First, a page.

My last post went from a discussion on how journalism school will change in the future to what a successful journalism business model might look like.
As I noted in the comment thread, I’m not exactly a business whiz, but I do have a few ideas bore out of observation and logic that might kick-start some discussion if you’re all up to it.
• Niche sales. Maybe it’s a little presumptive to say that there will always be people who prefer a real paper to an RSS feed or blog, but for the time being it’s true. People who can’t afford an Internet connection, people who live where there is no Internet connection, people who fly a lot (this could change soon) — these are all areas where papers could find success if they targeted each respective niche.
• Collectible sales. Nov. 5, 2008 may be the last sellout in American newspaper history. Obama’s win proved that people are still willing to buy papers, so long as it’s not just a paper they’re buying. People bought papers that day either to hang up on their walls, or auction on eBay. (Matter of fact, I wish we had a way of knowing how many people actually read the papers they bought.) Obviously we can’t publish news of an Obama win everyday, though, so what are we left with? Well, most big metros, at the very least, have extensive archives. Open up an online store where people can browse for historic back issues (fall of the Berlin Wall, Sept. 11 attacks, etc.) and buy merchandise related to those dates/issues. It’s not exactly news, but it could fund news.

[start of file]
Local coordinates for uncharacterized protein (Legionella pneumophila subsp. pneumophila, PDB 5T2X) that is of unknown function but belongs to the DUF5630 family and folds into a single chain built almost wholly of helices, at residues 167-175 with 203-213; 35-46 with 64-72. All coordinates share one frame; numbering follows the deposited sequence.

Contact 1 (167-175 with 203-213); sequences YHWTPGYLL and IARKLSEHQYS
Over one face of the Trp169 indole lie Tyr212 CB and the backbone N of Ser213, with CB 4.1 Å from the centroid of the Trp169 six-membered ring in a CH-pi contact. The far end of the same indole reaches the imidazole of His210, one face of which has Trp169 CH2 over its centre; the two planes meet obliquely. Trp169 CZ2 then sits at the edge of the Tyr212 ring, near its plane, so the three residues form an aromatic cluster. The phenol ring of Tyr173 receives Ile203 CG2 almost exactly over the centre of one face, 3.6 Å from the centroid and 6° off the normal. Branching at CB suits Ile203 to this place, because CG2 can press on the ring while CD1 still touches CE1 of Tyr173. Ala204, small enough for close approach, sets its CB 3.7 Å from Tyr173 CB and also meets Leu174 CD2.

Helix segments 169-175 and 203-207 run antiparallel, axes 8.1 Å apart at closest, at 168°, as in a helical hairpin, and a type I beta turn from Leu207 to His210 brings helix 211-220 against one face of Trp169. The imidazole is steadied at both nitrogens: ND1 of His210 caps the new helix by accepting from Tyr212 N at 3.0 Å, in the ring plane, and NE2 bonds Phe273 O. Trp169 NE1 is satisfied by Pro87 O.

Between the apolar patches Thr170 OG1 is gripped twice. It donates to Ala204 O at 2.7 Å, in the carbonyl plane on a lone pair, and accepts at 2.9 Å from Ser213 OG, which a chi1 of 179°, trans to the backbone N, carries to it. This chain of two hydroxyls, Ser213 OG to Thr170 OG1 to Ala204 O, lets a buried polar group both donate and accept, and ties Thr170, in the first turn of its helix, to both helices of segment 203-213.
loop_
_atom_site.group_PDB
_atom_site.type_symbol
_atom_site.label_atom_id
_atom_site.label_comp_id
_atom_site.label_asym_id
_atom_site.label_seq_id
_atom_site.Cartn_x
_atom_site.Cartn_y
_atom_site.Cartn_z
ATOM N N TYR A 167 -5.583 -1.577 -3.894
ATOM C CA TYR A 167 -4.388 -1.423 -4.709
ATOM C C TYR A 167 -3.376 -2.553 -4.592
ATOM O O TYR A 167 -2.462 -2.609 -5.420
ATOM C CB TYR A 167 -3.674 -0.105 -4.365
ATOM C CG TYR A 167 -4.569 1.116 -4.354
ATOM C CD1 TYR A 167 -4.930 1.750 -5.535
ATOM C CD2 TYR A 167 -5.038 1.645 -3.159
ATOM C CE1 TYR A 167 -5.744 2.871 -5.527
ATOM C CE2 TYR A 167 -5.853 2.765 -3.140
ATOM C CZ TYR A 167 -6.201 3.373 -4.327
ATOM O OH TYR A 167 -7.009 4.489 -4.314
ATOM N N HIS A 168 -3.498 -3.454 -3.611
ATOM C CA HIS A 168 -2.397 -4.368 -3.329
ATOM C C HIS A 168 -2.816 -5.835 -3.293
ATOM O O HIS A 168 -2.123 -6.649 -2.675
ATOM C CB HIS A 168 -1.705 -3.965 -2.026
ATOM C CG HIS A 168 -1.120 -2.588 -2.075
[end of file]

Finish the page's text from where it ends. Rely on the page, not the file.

• Personal collectible sales. This is where the local papers come in. Jane Q. Soccermom may not have been so enthusiastic as to scale a light pole and sing “Don’t Stop Believin'” in the streets after rushing out to buy an Obama Seattle Times paper, but she’d probably shell out a few bucks for a clipping of her kid’s little league tournament. What if papers made it possible to cut-and-paste Web headlines and stories onto page layouts and then order them? Maybe I’m just a dork, but I think that could sell.
• Newspaper = AP for blogs. I mean, if newspapers are concerned about hyperlocal blogs not “getting it right” or trampling all over the concept of ethics, why not produce content to sell to them? Blogs have the readers, newspaper reporters have the expertise.